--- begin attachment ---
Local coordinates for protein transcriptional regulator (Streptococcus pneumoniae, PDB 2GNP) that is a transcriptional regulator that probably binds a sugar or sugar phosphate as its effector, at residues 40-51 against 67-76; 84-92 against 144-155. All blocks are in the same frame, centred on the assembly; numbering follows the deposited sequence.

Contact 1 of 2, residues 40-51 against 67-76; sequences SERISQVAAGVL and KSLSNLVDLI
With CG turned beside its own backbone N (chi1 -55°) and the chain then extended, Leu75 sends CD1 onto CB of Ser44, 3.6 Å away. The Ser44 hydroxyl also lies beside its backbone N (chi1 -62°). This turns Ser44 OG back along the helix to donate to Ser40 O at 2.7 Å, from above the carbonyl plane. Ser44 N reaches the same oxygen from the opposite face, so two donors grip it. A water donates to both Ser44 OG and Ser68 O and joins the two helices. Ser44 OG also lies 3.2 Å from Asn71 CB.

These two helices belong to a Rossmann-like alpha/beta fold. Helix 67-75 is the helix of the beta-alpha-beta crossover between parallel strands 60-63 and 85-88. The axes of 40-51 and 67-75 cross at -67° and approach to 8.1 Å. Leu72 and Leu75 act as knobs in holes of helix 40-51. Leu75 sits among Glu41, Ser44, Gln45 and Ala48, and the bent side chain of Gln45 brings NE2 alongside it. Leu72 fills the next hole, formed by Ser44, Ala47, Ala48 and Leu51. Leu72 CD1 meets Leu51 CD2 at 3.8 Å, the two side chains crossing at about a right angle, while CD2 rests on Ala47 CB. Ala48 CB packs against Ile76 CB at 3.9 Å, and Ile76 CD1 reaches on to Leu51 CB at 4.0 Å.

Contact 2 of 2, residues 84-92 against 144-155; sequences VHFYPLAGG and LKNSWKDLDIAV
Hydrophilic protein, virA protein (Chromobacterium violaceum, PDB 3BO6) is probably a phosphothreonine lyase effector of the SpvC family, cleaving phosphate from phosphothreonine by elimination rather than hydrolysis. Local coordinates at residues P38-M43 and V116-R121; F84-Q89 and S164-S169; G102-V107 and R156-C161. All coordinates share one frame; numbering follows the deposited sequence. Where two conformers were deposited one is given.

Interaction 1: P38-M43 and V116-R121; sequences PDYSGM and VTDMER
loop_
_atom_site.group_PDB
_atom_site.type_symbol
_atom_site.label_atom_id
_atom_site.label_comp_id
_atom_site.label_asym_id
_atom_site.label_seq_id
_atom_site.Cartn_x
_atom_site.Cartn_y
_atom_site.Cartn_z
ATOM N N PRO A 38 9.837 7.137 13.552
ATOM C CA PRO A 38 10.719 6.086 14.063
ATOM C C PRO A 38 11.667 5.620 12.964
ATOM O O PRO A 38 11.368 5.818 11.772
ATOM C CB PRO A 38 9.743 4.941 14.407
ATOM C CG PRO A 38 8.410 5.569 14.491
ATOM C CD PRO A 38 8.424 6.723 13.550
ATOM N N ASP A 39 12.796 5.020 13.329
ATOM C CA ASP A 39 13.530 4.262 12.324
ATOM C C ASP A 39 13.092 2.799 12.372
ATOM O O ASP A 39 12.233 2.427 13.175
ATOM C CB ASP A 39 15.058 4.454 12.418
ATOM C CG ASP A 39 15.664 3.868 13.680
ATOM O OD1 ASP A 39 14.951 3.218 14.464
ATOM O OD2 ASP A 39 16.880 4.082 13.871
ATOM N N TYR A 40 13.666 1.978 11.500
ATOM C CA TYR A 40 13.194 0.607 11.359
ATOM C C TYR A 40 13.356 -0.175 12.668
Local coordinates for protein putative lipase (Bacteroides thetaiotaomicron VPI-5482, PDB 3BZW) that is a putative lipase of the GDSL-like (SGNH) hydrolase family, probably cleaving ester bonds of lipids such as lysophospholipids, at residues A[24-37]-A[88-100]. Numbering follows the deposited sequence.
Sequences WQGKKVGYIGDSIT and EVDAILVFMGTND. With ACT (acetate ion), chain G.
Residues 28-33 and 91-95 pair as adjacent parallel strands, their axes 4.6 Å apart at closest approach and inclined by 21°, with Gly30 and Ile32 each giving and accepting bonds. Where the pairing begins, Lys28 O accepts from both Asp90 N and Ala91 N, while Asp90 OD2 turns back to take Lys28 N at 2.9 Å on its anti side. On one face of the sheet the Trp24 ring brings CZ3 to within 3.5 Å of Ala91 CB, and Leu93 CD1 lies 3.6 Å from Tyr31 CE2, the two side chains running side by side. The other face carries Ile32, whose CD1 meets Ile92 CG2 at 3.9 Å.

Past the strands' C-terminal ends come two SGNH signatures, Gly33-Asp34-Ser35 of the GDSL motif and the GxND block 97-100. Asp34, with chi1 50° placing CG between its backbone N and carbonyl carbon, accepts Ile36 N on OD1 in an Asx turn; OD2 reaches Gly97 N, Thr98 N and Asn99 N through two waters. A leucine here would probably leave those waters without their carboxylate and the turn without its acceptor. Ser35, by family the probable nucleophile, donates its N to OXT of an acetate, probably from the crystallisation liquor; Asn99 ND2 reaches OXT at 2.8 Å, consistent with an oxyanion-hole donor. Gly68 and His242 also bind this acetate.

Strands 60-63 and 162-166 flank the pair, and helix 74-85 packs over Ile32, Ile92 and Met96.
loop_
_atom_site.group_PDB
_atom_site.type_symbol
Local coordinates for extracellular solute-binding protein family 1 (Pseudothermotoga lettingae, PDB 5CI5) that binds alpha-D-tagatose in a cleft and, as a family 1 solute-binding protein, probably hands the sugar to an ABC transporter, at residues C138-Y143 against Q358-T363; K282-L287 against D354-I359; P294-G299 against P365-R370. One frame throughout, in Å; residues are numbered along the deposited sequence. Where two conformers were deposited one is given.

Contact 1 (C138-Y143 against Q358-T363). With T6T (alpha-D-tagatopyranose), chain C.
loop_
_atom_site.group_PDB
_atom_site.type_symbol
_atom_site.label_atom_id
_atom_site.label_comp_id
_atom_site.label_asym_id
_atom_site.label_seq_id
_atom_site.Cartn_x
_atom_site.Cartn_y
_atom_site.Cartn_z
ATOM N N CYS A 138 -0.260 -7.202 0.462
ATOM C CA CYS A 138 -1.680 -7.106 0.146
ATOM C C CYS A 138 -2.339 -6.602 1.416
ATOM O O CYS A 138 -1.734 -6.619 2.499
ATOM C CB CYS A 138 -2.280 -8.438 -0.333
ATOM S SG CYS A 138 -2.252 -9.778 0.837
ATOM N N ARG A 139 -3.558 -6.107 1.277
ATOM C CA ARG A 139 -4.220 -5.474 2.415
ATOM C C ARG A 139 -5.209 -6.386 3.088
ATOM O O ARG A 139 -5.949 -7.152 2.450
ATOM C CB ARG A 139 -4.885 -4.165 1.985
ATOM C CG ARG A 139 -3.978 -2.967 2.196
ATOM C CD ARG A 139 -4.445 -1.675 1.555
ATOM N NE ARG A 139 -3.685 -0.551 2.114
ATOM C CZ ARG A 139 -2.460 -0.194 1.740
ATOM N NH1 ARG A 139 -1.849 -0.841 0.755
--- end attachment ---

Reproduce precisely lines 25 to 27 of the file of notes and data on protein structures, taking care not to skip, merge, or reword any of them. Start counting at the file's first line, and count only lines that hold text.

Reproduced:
ATOM N N ASP A 39 12.796 5.020 13.329
ATOM C CA ASP A 39 13.530 4.262 12.324
ATOM C C ASP A 39 13.092 2.799 12.372